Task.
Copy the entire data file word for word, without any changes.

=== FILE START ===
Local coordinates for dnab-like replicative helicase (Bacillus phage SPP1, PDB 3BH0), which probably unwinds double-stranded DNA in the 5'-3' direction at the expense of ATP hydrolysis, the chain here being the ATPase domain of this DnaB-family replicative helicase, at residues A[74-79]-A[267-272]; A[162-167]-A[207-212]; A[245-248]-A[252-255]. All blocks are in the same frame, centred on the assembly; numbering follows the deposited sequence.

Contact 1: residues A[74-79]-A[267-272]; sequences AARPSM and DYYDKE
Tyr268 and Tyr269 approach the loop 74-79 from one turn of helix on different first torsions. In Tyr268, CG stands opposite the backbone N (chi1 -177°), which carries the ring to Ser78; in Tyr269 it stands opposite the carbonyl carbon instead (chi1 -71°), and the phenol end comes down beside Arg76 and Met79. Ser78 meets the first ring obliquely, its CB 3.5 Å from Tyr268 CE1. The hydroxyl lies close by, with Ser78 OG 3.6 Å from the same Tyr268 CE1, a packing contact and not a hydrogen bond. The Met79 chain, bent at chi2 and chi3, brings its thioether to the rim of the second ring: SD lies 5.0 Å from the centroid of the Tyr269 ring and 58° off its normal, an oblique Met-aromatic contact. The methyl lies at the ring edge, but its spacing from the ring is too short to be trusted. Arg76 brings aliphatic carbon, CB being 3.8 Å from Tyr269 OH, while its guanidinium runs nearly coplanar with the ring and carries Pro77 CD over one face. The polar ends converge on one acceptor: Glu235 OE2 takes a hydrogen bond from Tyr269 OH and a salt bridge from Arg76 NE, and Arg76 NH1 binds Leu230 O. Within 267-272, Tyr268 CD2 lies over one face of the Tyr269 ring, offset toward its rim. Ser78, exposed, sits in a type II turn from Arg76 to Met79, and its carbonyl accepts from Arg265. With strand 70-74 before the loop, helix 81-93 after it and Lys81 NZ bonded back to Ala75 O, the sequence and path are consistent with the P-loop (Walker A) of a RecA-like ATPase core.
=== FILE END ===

Local coordinates for dnab-like replicative helicase (Bacillus phage SPP1, PDB 3BH0), which probably unwinds double-stranded DNA in the 5'-3' direction at the expense of ATP hydrolysis, the chain here being the ATPase domain of this DnaB-family replicative helicase, at residues A[74-79]-A[267-272]; A[162-167]-A[207-212]; A[245-248]-A[252-255]. All blocks are in the same frame, centred on the assembly; numbering follows the deposited sequence.

Contact 1: residues A[74-79]-A[267-272]; sequences AARPSM and DYYDKE
Tyr268 and Tyr269 approach the loop 74-79 from one turn of helix on different first torsions. In Tyr268, CG stands opposite the backbone N (chi1 -177°), which carries the ring to Ser78; in Tyr269 it stands opposite the carbonyl carbon instead (chi1 -71°), and the phenol end comes down beside Arg76 and Met79. Ser78 meets the first ring obliquely, its CB 3.5 Å from Tyr268 CE1. The hydroxyl lies close by, with Ser78 OG 3.6 Å from the same Tyr268 CE1, a packing contact and not a hydrogen bond. The Met79 chain, bent at chi2 and chi3, brings its thioether to the rim of the second ring: SD lies 5.0 Å from the centroid of the Tyr269 ring and 58° off its normal, an oblique Met-aromatic contact. The methyl lies at the ring edge, but its spacing from the ring is too short to be trusted. Arg76 brings aliphatic carbon, CB being 3.8 Å from Tyr269 OH, while its guanidinium runs nearly coplanar with the ring and carries Pro77 CD over one face. The polar ends converge on one acceptor: Glu235 OE2 takes a hydrogen bond from Tyr269 OH and a salt bridge from Arg76 NE, and Arg76 NH1 binds Leu230 O. Within 267-272, Tyr268 CD2 lies over one face of the Tyr269 ring, offset toward its rim. Ser78, exposed, sits in a type II turn from Arg76 to Met79, and its carbonyl accepts from Arg265. With strand 70-74 before the loop, helix 81-93 after it and Lys81 NZ bonded back to Ala75 O, the sequence and path are consistent with the P-loop (Walker A) of a RecA-like ATPase core.